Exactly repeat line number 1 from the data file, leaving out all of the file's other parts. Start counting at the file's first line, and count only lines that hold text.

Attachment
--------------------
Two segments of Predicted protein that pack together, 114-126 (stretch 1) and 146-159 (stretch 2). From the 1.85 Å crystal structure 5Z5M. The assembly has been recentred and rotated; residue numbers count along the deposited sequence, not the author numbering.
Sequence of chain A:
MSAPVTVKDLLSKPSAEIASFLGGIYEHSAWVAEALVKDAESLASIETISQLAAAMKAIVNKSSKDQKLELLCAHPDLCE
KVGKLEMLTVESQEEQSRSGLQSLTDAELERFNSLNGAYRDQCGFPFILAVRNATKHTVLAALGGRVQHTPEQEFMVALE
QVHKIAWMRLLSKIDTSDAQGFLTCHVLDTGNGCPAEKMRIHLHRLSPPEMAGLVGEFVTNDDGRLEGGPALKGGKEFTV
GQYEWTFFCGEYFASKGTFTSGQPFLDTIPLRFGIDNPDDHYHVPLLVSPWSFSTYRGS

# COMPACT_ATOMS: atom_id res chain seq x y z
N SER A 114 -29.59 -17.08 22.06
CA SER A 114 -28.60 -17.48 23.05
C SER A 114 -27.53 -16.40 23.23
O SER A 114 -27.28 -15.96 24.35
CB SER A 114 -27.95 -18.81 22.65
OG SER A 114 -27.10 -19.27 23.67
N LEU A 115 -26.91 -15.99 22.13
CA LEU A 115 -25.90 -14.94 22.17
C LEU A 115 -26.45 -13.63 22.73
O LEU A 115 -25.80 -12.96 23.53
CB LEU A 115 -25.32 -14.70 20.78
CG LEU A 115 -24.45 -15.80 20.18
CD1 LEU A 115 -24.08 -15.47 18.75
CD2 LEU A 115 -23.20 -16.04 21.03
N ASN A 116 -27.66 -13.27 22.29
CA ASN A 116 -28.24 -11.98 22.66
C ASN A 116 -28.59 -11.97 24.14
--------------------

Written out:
Two segments of Predicted protein that pack together, 114-126 (stretch 1) and 146-159 (stretch 2). From the 1.85 Å crystal structure 5Z5M. The assembly has been recentred and rotated; residue numbers count along the deposited sequence, not the author numbering.